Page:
South Africa is a sun-kissed country with magnificent scenery, but where are the best places to relocate?
Cape Town’s sun-lit cricket ground, with Table Mountain in the background and the sea dancing in the distance, is the most picturesque in world cricket. It is also a great advertisement for a cosmopolitan city, which has become a magnet for Britons looking to buy property in the sun.
Could 2016 be the right time to take the plunge into the South African property market? As in many other parts of the world, the boom years in the early Noughties were followed by a price correction. Property prices are now inching upwards again. Medium-sized properties rose by a respectable 3.9 per cent in the year to November 2015, according to Absa Bank figures.
The country still offers good value for people attracted to the outdoor South African lifestyle. Take the long-term view and that cool waterfront property in Cape Town will make you the envy of your friends.
There is a premium, as everywhere, on the best locations. “Notwithstanding the weakness of the rand, we have seen a surge in activity at the top end of the residential market,” says Dr Andrew Golding, chief executive of the Golding Property Group. “The luxury market in Cape Town has proved virtually recession-proof in recent years, with investors viewing it as a safe haven.”
A five-bedroom property in the fashionable Camps Bay area might cost close to £1.5 million. But in Hout Bay, marina properties change hands for £500,000-plus. City Bowl, in the heart of Cape Town, is also sought-after, although prices will seem cheap compared with Camden or Shoreditch back home in the UK. You can get stylish two-bedroom apartments there for around £350,000.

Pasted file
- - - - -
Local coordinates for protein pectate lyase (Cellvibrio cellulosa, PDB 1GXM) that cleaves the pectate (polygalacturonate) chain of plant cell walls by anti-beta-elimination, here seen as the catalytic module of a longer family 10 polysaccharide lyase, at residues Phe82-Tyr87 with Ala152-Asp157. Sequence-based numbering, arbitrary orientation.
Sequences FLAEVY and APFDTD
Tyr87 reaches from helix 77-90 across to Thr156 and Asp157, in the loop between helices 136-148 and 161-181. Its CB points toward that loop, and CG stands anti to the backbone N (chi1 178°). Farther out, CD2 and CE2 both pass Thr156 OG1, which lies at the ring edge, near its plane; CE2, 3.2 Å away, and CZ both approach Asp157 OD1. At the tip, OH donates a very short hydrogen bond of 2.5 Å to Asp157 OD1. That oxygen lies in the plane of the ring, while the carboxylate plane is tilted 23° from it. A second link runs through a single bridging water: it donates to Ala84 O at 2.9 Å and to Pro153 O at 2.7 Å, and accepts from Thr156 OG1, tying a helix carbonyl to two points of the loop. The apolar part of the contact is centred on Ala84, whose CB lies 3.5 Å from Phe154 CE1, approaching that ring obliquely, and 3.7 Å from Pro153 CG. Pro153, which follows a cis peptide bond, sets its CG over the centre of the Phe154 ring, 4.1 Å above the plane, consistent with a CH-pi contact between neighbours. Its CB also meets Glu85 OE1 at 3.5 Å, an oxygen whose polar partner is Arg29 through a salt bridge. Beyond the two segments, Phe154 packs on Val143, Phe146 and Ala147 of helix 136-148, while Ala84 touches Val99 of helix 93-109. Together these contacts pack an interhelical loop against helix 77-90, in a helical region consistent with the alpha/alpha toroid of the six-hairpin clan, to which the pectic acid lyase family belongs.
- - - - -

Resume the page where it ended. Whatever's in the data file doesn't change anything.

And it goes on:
But there is far more to South Africa than Cape Town, as generations of visitors have discovered. Johannesburg might not be a natural magnet for second home-owners, but has some attractive suburbs – many with Brit-friendly names such Hyde Park and Sandhurst – where a four-bedroom house with a swimming-pool might cost the best part of £1 million.
Of the coastal areas, some of the best value is to found in the Eastern Cape – towns such as Port Elizabeth, East London and Jeffrey’s Bay – where you can find family-sized properties in gated communities for between £100,000 and £150,000. The coast south of Durban, in Kwazulu-Natal, is also worth considering.
Another attractive option is elegant inland towns such as Stellenbosch and Franschhoek in the Western Cape, surrounded by mountains and wineries. Expect to pay around £200,000 for a good three-bedroom family property.
As for the practicalities of buying property in South Africa, there are no bars on foreigners buying property and, in an English-language country, rooted in the English legal system, the process need not be too intimidating. It is possible to take out a mortgage with a South African lender, although interest rates will be rather higher than in the UK. And, unlike in the UK, a non-returnable deposit needs to be paid when a purchase offer is accepted. So it is obviously prudent to appoint a reputable local lawyer to help you with the necessary paperwork and bureaucracy.
But given the prize at stake – a property in a sun-kissed country with magnificent scenery and daily living costs that are less than half those in the UK – the paperwork should be well worth doing.
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